Stage: Wednesday, March 22, 2006
Everyman Vince Davis (center) gives a mouthful to titular characters T Bone (Lloyd W.L. Barnes Jr., left) and Weasel (Chris Burnett).
T Bone N Weasel
Thru April 14 at Circle Theatre, 230 W 4th St, FW. $18-28. 817-877-3040.
Geographical Oddity

Someplace between drama and comedy, Circle Theatre’s T Bone N Weasel gets a little corn-fused.


Playwright Jon Klein, who currently heads the MFA playwriting program at Catholic University of America in Washington, D.C., reaches back to an old but very familiar literary genre for T Bone N Weasel, now a staple of regional theaters nationwide: the picaresque. If you want a quick and apt example, see any of the majority of films made by the Coen brothers during their eclectic but uneven career. A picaresque is really an excuse to display the human animal with circus-like fanfare, as a charming and disreputable hero slouches his way through a series of adventures involving wacky, often dangerous characters. (For some reason, women rarely wind up as picaresque protagonists, perhaps because they’re less convincing in “clueless mode.”) This is a format well-suited to the stage and, more specifically, to an actor whose jones for applause cannot be met with a single role. Watching one performer don and doff different characters as easily as gym socks is not just a pleasurable bit of braggadocio; it also serves to remind ticket buyers just how disconcertingly predictable and similar people are underneath their various clothes and accents and attitudes.

Circle Theatre’s current staging of T Bone N Weasel borrows a little bit of its antic spirit from that Lone Star mainstay Greater Tuna, although the former’s not quite as clever in its satire of Southern eccentricity. The playwright instead tries to explore serious issues of still-present racial divisions in America while showboating a bevy of glad-handing politicians, horny senior citizens, and unflappable head-injury victims. At a recent performance, the two moods never quite jelled under the otherwise canny direction of John S. Davies. If T Bone doesn’t quite stick to your ribs the way it wants to, at least Davies and his trio of resourceful actors make sure it’s fun going down.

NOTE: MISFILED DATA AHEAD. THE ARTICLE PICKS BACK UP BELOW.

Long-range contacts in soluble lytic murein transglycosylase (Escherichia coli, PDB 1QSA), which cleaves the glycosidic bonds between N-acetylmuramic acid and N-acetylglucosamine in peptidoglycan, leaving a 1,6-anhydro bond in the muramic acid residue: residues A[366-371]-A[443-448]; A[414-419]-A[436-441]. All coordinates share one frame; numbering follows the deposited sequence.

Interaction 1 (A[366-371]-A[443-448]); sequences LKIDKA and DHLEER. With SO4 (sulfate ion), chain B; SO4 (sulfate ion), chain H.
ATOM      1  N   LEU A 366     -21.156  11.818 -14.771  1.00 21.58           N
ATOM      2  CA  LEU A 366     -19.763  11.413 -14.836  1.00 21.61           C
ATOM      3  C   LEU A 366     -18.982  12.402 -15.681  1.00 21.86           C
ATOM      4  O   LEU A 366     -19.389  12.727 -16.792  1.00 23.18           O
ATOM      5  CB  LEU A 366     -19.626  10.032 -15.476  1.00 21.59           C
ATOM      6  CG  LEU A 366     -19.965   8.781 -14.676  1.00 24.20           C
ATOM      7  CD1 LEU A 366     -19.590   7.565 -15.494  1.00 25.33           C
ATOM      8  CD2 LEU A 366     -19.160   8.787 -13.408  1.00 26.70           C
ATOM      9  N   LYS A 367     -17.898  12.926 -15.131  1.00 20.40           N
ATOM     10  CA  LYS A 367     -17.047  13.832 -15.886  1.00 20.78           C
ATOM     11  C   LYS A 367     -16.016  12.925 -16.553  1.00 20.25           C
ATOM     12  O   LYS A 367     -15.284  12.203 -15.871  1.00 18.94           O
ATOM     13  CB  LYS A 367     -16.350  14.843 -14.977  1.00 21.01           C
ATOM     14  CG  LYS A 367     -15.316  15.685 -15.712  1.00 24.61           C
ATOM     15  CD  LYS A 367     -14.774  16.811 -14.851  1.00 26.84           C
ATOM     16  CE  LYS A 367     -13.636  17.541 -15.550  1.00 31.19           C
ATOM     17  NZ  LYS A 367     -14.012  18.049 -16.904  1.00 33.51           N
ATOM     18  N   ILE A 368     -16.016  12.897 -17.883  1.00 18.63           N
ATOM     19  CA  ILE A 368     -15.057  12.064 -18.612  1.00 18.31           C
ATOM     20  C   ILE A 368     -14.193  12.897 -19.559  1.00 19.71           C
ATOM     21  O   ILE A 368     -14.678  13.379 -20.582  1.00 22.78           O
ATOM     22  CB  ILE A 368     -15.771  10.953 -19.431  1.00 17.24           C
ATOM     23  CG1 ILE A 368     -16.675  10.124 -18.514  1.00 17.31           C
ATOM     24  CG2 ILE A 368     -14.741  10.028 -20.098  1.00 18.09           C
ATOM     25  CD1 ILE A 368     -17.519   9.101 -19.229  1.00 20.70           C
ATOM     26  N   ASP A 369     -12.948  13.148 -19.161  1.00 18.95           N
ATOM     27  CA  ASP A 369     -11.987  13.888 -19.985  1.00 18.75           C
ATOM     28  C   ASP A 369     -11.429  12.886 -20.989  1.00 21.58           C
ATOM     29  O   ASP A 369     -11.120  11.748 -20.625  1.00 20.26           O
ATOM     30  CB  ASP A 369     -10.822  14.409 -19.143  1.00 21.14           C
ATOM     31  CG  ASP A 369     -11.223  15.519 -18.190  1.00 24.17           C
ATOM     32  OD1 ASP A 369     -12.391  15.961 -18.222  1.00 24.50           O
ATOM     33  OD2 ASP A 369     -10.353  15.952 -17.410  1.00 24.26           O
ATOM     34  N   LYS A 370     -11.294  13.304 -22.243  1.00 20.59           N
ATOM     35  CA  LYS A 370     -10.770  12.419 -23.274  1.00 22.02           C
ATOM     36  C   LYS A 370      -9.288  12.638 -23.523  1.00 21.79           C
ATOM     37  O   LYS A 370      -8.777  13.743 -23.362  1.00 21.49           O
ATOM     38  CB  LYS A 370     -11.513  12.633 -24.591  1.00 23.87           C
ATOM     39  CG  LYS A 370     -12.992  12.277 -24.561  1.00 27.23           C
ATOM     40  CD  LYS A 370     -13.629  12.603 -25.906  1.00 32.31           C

On a nearly bare stage, the show brought titular characters T Bone (Lloyd W.L. Barnes Jr.) and Weasel (Chris Burnett) almost full circle. Though both ex-cons fresh from the pen, their philosophies are quite dissimilar. As a black man in the “back roads of South Carolina” who’s still regularly referred to as “boy,” T Bone lacks the enthusiasm needed to set his life on the straight and narrow. Let’s just say that opportunities aren’t exactly taking his door off the hinges, so he makes his own criminal attempts at a living, like robbing liquor stores. Meanwhile, his dim but endlessly energetic, white copilot Weasel keeps insisting that he’s going to get a job and live on the right side of the law. He wants to bring T Bone over with him and attempts to do so via a series of jobs, including construction and rice field work. But Weasel is oblivious to the hindrance that his pal’s skin color brings — until T Bone gets it in the teeth. In the show’s best summation of how Anglos and African-Americans often live in two very different worlds, Weasel keeps pleading, “You know, T Bone, I just don’t think about those things.”

As these two ne’er-do-wells travel the countryside living hand to mouth, getting drunk, stealing cars, and sleeping under bridges, they encounter a menagerie of local denizens — a racist sheriff, a farm-owning widow who expects stud service from her workers, a very unhappy car salesman named “Happy Sam,” and a wealthy aspiring politician who endeavors to use the guys as examples of how his campaign is helping the unemployed. All four, and more, are played by Vince Davis. These sorts of virtuoso multi-role turns usually either awe or overwhelm the audience, and Davis managed a bit of both. He let his hambone instincts fly in some moments, especially when playing psychotic street preacher the Rev. Gluck, and in others — as when he was spot-on in recreating the rigid, twisty limbs and posture of head-injured Lemuel Clayborne — he used the character’s physical attributes as sly comic devices rather than making them the object of ridicule. Regardless, there was something infectiously compassionate about his approach, and you never dreaded his stage entrances, no matter the costume or mannerism.

Likewise, playing the straightmen to Davis’ quick-change comedy act, Barnes and Burnett wore their luckless drifter roles with unself-conscious ease. Burnett has a long string of credits in children’s theater, and he has the kind of perpetually boyish mug that makes you believe Weasel can find his way out of almost any scrape. Barnes lends just the right blend of gravitas, resignation, and determination to a character that the audience knows full well will probably met a bad, sad end some time after the show closes on its hopeful yet bittersweet note.

Indeed, there’s a sense that playwright Klein has written a considerably darker script than has been translated for Circle by director Davies and his actors. With a few small changes, you could really create a bummer of a naturalistic theater piece about the plight of society’s fringe-dwellers. For all of its performance charms, though, the show never plants a foot firmly in either comedy or drama territory. Like the homeless citizens that so many of us glance at, wonder about, and then pass by, Circle’s staging stimulates a curiosity about circumstance and personal destiny that fades almost as quickly as it came.

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